When Catholic Volunteer Network’s co-founder, Pat Mader Stalker, sought an experience of faith and service nearly 60 years ago, she looked to the Mission Helpers of the Sacred Heart. Her experience of encounter and transformation, bridging mission, charism and lay partners, eventually led to CVN. CVN’s origin story illustrates that Catholic Sisters have always been at the leading edge of faith-based service. Now, as many in our communities recognize systemic racism as a barrier to acknowledging the life and dignity of each person, three Sisters-sponsored volunteer programs are leading our network’s efforts to re-center equity and justice.
What is Catholic Volunteer Network’s “Sister INSPIRE?”
Sisters INSPIRE, a pilot project funded by the Conrad N. Hilton Foundation, aims to disrupt the white dominant cultural narrative embedded in community service and uplift models of faith-based service rooted in racial justice and community partnership. Featuring a Sisters Leadership Cohort, the project was created to cultivate space for participants to deepen their practice and assessment of racial justice and diversity strategies, in community.
The Formation of Sister’s INSPIRE and Participating Cohort Programs
A process to select three Sisters-sponsored volunteer programs and two educational consultants began in June 2021, with the support of CVN’s Racial Justice and Diversity Committee and Membership Committee. Participants include: Loretto Volunteer Program, St. Joseph Worker – St. Paul, and Vincentian Mission Corps. The Cohort’s work is led by Dr. Jane Bleasdale, primary researcher at Bleasdale Educational Research & Consulting (BERC) (Phase I), and Kate Racine, M.Div of MLC Group (Phase II).
Sister’s INSPIRE in Action: Year One
During this first year of the pilot, BERC conducted Culture and Climate Assessments for each participant organization. Based on Dr. Bleasdale’s doctoral research, the assessments were grounded in Catholic Social Thought and best practices in organizational leadership research, with the hope of moving communities from tolerance to inclusion, and ultimately to liberation. The following research questions from Dr. Bleasdale’s framework were the basis of this exciting pilot:
- What are the essential characteristics of an inclusive, socially just Catholic volunteer program?
- What is the experience of ‘others’ in Catholic volunteer programs (Women, BIPOC, LGBTQIA+, Disabled and neuro divergent persons)?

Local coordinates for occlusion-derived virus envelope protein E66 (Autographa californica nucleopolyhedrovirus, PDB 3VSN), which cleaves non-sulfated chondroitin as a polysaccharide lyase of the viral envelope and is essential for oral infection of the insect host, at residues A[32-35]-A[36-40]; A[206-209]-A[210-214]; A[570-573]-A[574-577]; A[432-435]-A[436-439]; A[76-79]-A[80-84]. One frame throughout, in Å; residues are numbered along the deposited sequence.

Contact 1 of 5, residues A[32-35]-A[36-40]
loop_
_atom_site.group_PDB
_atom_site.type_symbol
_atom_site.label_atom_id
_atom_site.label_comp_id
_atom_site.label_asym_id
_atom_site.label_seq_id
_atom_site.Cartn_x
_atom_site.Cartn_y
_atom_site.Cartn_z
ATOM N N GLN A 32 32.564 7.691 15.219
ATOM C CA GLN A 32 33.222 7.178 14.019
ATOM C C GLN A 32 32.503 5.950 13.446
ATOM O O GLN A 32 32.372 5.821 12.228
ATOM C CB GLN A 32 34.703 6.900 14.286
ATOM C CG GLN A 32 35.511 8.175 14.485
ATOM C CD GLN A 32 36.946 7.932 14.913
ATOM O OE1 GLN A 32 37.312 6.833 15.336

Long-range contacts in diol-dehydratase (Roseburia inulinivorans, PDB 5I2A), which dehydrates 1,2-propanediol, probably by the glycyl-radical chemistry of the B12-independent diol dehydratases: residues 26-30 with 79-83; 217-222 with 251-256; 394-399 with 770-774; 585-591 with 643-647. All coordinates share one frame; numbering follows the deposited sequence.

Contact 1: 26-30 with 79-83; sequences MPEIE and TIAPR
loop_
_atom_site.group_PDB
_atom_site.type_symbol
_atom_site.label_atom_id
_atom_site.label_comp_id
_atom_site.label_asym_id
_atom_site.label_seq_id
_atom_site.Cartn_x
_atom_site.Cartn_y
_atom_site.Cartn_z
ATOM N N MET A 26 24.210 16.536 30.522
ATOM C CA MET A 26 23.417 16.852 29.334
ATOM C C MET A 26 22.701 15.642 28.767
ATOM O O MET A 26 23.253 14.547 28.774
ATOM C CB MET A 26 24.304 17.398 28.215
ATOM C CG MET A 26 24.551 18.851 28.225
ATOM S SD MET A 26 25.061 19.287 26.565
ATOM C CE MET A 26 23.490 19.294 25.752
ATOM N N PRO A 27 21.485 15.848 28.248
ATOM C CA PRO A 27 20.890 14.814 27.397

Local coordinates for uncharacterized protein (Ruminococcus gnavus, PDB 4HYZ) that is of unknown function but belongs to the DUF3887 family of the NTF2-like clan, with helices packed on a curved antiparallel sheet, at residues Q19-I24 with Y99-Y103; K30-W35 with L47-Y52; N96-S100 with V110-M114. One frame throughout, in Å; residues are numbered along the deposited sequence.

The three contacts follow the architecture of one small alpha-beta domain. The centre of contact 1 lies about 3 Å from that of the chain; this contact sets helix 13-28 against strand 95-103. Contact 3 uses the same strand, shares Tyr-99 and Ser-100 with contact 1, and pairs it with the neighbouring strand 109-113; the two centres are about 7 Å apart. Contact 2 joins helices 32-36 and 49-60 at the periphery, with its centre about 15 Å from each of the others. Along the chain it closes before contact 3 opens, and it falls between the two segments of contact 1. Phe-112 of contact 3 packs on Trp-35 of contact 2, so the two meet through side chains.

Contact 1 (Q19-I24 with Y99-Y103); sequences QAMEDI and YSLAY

- How do religious communities, leaders, and directors of volunteer programs understand their role in building communities of inclusion?
- How are religious communities, leaders, and directors of volunteer programs educated or formed to build communities of inclusion?
- How have religious communities, leaders, and directors of volunteer programs moved their communities from being a place of tolerance to inclusion and fostered an environment that embraces diversity and enables every individual to fulfill their God-given potential?
- What are the challenges of being a religious community’s leader and director of a volunteer program who is committed to social justice and being an agent of change?
The Culture and Climate Assessments used a triangulated case study model developed by Dr. Bleasdale, including focus groups, 1:1 interviews with key stakeholders, and an analysis of organizational structures, policies, and practices through document review and organizational practices.
Initial Impacts of Sister INSPIRE on Justice and Equity in Faith-Based Service Programs
As a critical feminist researcher and practitioner, Dr. Bleasdale focused on identifying practices of tolerance or inclusion at all levels of the programs. These findings offer the organization self-knowledge of how they understand themselves to be disruptors of the status quo and uplifters of new possibilities, alongside the felt impact of those efforts from a wide range of stakeholder perspectives. Taking up this work as a Cohort also offered the gift of shared learning. Upon review of each program’s respective assessment findings, we convened as a collective to debrief and dream together. We soon experienced that the deep work of racial justice requires a deep shift in our mindsets and behaviors. In religious language, we identify this as an invitation to conversion or metanoia, in Greek. While this can feel overwhelming and disorienting, the collective space provided an opportunity for vulnerability, accountability, and energy to move through moments of (necessary) grief and stagnation, into creative thought-partnering and brainstorming next right steps that we may not have considered on our own.
The Future of Sisters INSPIRE and Catholic Volunteer Network
Phase II of the program will focus on identifying specific interventions that could point to possibilities for evolving the field of faith-based service. MLC Group’s Kate Racine, M. Div will lead the cohort participants in processes to build, test, and assess these interventions. These methods include Concept Mapping, a means of gathering and visually representing stakeholder feedback on one particular topic of interest, and Colloborative Pathway Modeling, a systems-based approach to mapping an organization’s theory of change and developing evaluation questions and methods. (See The Foundation Review’s, Advancing Philanthropic Strategy Through Evaluative Thinking: One Foundation’s Approach which includes examples Collaborative Pathway Modeling and Concept Mapping.)
One framework for this work together is inspired by adrienne marie brown. In her book, Emergent Strategy, she writes, “This is collaborative ideation— what are the ideas that will liberate all of us?” As we move together envisioning and practicing a new way of being of service and care in our communities, we will continue to share our findings.
To learn more about Sisters INSPIRE, reach out to Jocelyn A. Sideco at [email protected].